In 1817 the Rush-Bagot Treaty had restricted military forces along the Canadian-American border. That didn’t mean, however, that everyone had learned to just get along. In 1837 a civil uprising would erupt in Canada that would bring the Untited States and Britain to the brink of war.
The Patriots’ War had started in November of 1837 with a largely ethnic uprising of French-speaking Canadians against British rule of Lower Canada (now Quebec, down river on the St. Lawrence). This drew British forces and Canadian militia northward, and in Upper Canada (now Ontario), a liberal Reform party leader named William Lyon MacKenzie would perceive an opportunity. A long-time advocate of increased self-rule, MacKenzie had become frustrated with the unresponsiveness of British authorities and called upon Canadians to join in a march on Toronto to seize arms stored in the city hall. Possessed of more initiative than tactical ability, MacKenzie was doomed from the start. As several hundred patriots advanced southward down Yonge Street, Toronto lay virtually undefended. However, on the outskirts of the city, a small detachment of loyalists fired upon them. The front rank of patriots dropped to the ground at the sound of the gunshots and the second rank, thinking those in front had all been killed by the volley, broke and ran. The patriots were unable to regain momentum and were dispersed by loyalist reinforcements four days later. Yet MacKenzie managed to escape, resurfacing across the border in Buffalo, NY.
There he found a sympathetic audience of Americans, still resentful on the 1813 burning of Buffalo and holding little love for their British neighbors. To many Americans, the Canadian uprising represented a belated continuation of their own revolution. While other reformist Canadians rallied around MacKensie, he also received substantial aid from like-minded Americans who provided money, provisions and arms. Increasing numbers of Americans volunteered to fightas well, and it is probable that they eventually came to represent a majority of his patriot “army.” Further infuriating British authorities was the reluctance of local authorities in New York State to curb very public efforts by MacKenzie to raise his army. Indeed, many of the legal authorities were themselves sympathizers and many of the arms provided to MacKenzie, including several cannon, probably came illegally from New York State arsenals.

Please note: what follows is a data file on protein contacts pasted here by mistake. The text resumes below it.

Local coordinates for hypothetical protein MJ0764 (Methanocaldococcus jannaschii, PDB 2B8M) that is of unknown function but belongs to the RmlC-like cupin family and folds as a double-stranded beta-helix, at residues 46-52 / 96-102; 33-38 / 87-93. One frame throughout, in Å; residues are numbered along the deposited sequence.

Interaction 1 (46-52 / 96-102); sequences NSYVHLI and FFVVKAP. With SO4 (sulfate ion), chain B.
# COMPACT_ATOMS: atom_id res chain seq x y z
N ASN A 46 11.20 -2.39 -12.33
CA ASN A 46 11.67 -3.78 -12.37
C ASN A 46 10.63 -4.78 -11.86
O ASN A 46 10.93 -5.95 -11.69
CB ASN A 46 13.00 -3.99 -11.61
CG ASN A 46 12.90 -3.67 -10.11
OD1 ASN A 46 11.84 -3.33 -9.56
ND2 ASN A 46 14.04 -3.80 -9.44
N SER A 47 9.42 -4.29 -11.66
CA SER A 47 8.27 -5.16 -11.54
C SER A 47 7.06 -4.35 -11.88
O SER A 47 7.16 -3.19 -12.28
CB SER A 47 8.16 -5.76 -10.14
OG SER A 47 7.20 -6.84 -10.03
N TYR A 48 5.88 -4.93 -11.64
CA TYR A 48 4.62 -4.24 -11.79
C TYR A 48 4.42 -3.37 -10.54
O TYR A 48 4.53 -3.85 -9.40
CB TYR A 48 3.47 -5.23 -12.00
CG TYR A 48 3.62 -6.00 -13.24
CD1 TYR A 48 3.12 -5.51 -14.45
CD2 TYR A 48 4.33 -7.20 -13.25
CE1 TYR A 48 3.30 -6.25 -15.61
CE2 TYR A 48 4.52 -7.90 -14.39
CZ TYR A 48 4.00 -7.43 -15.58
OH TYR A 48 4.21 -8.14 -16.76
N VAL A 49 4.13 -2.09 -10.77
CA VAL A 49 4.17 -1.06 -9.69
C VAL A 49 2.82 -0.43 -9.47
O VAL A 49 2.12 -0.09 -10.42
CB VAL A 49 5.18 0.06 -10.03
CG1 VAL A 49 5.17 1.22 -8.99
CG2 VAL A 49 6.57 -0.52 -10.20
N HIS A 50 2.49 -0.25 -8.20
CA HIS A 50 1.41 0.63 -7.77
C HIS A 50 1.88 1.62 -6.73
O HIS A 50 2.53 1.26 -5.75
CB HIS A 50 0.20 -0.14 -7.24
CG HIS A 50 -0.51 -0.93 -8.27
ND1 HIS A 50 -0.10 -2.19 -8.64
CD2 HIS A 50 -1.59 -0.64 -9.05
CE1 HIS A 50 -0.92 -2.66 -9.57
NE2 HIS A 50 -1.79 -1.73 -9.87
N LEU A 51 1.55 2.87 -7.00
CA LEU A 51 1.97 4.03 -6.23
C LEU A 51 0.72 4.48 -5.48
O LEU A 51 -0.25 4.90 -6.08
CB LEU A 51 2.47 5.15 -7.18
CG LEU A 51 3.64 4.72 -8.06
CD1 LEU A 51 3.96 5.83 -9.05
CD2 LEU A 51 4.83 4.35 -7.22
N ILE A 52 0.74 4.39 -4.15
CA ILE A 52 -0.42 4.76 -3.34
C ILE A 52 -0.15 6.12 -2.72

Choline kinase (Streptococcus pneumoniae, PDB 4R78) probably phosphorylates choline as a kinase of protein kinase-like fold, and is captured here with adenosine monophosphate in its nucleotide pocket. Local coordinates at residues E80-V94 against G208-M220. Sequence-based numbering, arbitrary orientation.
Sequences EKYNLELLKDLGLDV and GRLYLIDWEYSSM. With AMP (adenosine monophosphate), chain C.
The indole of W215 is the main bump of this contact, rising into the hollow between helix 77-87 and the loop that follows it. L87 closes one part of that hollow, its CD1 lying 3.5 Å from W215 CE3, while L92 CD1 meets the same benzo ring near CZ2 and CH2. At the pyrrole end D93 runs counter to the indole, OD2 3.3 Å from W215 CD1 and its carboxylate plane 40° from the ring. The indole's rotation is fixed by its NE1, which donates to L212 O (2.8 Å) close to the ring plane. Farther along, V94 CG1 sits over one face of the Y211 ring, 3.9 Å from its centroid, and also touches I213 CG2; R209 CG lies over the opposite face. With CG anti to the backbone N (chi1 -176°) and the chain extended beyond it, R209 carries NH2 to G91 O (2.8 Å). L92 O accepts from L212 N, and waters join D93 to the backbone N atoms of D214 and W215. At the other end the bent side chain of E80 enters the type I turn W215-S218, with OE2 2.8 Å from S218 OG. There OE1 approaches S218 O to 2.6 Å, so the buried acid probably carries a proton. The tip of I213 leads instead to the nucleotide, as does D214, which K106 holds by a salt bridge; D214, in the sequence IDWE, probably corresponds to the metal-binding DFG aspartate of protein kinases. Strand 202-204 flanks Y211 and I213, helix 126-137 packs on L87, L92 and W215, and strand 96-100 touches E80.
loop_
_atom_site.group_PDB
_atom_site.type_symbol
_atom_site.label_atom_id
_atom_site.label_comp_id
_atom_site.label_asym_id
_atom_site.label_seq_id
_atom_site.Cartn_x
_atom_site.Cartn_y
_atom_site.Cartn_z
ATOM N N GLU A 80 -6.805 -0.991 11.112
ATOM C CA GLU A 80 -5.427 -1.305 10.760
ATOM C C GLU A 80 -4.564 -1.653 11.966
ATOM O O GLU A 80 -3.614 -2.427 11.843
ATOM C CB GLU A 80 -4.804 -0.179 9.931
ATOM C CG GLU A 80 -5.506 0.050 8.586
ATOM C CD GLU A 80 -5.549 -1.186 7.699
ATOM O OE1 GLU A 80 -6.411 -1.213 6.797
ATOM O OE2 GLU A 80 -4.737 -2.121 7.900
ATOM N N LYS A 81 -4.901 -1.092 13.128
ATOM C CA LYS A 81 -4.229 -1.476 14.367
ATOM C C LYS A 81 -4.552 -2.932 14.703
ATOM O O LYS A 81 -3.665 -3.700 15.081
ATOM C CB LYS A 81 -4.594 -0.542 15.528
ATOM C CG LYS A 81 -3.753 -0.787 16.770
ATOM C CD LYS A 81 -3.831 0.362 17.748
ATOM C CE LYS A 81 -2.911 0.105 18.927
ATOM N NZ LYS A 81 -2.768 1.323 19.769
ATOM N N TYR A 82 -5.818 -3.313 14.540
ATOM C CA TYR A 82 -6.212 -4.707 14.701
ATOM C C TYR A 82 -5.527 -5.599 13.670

Emboldened by this support, MacKensie occupied Navy Island in the Niagara River on December 13. The virtually uninhabited island held little strategic value, but retained a ready supply line to New York, while nevertheless placing him in possession of Canadian soil and enabling him to declare an independent provisional government. To British authorities, the internal protests had been half-hearted and swiftly quelled, but the occupation of Navy Island represented an unprovoked and illegal invasion by foreign nationals. Provoked beyond the limits of patience, Canadian loyalist Col. Allan MacNab took an astonishing step. Knowing that the American steamer Caroline was being used to supply Navy Island, he ordered a party of militia to cross the river on the night of December 19 and seize her. Finding the Caroline docked at Schlosser, NY (near the current Power Authority intakes), the seized her, towed her into the current, set her afire and cast her adrift. While it was often luridly reported that trapped victims wailed from the deck as she went over the falls, the Caroline was likely abandoned by this point and probably broke apart or ran aground before reaching the falls. While reports also claimed dozens of American deaths, the sole confirmed death was American Amos Durfee.